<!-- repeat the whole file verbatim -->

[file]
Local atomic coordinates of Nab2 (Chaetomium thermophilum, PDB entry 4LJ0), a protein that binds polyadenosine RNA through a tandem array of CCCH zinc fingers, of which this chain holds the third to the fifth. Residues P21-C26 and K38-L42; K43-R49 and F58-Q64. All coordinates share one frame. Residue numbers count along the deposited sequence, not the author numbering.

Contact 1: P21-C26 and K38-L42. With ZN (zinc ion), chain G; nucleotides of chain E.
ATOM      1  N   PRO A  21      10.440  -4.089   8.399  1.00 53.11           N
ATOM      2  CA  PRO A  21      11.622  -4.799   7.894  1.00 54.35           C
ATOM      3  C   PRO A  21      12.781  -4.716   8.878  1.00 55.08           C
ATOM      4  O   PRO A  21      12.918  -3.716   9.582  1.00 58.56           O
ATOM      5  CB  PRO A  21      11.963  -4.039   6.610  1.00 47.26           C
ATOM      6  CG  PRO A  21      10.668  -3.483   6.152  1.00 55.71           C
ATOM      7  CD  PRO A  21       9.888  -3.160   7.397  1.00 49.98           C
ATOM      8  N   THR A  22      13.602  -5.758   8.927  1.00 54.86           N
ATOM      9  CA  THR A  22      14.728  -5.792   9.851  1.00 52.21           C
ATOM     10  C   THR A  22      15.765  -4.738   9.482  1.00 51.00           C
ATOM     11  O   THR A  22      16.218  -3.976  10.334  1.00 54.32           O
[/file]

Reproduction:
Local atomic coordinates of Nab2 (Chaetomium thermophilum, PDB entry 4LJ0), a protein that binds polyadenosine RNA through a tandem array of CCCH zinc fingers, of which this chain holds the third to the fifth. Residues P21-C26 and K38-L42; K43-R49 and F58-Q64. All coordinates share one frame. Residue numbers count along the deposited sequence, not the author numbering.

Contact 1: P21-C26 and K38-L42. With ZN (zinc ion), chain G; nucleotides of chain E.
ATOM      1  N   PRO A  21      10.440  -4.089   8.399  1.00 53.11           N
ATOM      2  CA  PRO A  21      11.622  -4.799   7.894  1.00 54.35           C
ATOM      3  C   PRO A  21      12.781  -4.716   8.878  1.00 55.08           C
ATOM      4  O   PRO A  21      12.918  -3.716   9.582  1.00 58.56           O
ATOM      5  CB  PRO A  21      11.963  -4.039   6.610  1.00 47.26           C
ATOM      6  CG  PRO A  21      10.668  -3.483   6.152  1.00 55.71           C
ATOM      7  CD  PRO A  21       9.888  -3.160   7.397  1.00 49.98           C
ATOM      8  N   THR A  22      13.602  -5.758   8.927  1.00 54.86           N
ATOM      9  CA  THR A  22      14.728  -5.792   9.851  1.00 52.21           C
ATOM     10  C   THR A  22      15.765  -4.738   9.482  1.00 51.00           C
ATOM     11  O   THR A  22      16.218  -3.976  10.334  1.00 54.32           O